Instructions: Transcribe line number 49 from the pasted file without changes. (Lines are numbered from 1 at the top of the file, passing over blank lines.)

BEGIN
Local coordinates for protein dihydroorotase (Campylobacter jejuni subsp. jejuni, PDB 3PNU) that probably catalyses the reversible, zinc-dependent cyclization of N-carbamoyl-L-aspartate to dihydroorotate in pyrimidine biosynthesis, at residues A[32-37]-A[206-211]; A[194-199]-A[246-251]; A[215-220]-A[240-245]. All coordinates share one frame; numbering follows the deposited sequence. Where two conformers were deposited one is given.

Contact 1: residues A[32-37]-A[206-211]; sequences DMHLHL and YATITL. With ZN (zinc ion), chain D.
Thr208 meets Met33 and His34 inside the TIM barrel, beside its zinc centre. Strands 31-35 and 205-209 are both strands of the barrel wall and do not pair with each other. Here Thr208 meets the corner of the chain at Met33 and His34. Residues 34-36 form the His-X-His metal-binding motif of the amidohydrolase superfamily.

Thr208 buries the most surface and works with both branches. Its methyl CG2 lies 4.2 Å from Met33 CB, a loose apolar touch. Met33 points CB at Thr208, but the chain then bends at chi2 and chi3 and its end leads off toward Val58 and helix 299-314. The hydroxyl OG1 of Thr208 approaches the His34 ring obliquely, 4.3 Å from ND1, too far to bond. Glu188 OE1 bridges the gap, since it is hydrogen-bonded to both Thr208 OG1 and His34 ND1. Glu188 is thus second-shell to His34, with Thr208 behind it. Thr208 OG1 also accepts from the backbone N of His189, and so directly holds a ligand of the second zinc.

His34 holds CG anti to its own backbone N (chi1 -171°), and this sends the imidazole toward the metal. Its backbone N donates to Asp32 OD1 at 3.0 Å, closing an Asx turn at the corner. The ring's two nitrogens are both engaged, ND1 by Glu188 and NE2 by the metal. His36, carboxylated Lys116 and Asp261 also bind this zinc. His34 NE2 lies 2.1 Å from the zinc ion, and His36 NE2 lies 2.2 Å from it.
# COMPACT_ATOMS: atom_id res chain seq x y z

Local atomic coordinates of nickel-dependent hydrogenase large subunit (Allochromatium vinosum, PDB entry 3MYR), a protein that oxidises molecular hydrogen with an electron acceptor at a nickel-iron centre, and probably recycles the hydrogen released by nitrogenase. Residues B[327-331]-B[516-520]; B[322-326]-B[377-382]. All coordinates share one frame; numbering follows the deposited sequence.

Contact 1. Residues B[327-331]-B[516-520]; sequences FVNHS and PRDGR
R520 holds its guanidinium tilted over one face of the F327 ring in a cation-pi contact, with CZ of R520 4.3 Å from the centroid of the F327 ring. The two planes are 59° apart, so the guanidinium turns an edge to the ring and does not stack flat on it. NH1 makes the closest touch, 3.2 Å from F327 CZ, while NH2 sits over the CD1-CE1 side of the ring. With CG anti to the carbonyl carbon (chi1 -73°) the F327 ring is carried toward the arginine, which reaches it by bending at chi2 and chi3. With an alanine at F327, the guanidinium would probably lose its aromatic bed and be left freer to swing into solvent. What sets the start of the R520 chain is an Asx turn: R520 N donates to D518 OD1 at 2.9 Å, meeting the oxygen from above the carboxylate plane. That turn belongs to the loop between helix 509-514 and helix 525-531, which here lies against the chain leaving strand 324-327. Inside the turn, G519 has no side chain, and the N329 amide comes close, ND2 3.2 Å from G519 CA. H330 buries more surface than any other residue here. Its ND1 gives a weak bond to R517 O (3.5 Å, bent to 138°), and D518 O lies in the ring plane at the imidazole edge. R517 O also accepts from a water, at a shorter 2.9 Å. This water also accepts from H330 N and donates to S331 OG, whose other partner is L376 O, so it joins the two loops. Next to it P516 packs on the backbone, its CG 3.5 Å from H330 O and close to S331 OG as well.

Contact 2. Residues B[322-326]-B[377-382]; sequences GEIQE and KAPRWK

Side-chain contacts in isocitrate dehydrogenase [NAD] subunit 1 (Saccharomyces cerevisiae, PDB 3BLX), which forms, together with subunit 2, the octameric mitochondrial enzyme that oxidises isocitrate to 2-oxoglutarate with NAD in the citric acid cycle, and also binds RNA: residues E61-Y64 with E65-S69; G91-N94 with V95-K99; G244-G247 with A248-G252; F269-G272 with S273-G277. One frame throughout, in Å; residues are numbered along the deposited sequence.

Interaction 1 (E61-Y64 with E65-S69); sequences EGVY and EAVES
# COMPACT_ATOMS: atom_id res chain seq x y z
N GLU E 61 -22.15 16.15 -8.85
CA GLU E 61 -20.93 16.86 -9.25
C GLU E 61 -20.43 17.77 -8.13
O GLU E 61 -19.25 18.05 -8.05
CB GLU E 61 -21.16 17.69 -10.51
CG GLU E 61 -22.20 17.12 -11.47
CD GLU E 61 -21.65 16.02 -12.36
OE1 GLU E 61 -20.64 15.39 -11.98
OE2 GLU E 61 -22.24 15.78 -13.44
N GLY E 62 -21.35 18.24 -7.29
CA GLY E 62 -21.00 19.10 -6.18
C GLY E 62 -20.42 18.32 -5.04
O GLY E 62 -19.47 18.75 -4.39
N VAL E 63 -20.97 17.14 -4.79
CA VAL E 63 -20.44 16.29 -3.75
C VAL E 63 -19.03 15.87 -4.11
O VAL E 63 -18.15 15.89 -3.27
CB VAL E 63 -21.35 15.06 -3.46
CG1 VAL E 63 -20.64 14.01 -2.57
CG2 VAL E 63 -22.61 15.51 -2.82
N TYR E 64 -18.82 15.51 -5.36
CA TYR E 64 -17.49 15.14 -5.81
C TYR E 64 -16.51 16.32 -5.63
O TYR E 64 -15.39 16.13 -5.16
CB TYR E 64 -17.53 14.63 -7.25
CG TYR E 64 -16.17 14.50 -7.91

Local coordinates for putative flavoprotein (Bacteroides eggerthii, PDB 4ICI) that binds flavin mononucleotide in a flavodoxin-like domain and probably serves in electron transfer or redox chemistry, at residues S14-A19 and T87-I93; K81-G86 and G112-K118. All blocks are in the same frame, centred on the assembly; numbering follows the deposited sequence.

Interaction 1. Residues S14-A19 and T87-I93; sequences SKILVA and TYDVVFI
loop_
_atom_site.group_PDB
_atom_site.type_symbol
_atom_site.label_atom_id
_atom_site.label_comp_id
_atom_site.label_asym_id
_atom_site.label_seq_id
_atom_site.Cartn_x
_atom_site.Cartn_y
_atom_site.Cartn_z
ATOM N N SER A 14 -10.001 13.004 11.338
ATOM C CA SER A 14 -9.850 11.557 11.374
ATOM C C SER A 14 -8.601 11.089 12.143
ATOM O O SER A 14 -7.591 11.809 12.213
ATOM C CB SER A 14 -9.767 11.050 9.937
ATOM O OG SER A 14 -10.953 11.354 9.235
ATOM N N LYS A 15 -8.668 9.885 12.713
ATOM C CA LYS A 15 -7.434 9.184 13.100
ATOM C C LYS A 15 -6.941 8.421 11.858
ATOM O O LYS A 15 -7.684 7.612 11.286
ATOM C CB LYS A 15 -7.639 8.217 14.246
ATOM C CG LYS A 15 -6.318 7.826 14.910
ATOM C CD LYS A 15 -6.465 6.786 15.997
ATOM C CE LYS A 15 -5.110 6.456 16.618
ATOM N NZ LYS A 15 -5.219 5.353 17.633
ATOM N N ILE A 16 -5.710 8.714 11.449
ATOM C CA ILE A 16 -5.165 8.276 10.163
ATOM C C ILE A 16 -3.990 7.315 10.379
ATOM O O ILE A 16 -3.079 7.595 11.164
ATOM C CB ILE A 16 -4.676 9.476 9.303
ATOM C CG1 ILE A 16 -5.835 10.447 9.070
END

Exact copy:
_atom_site.Cartn_x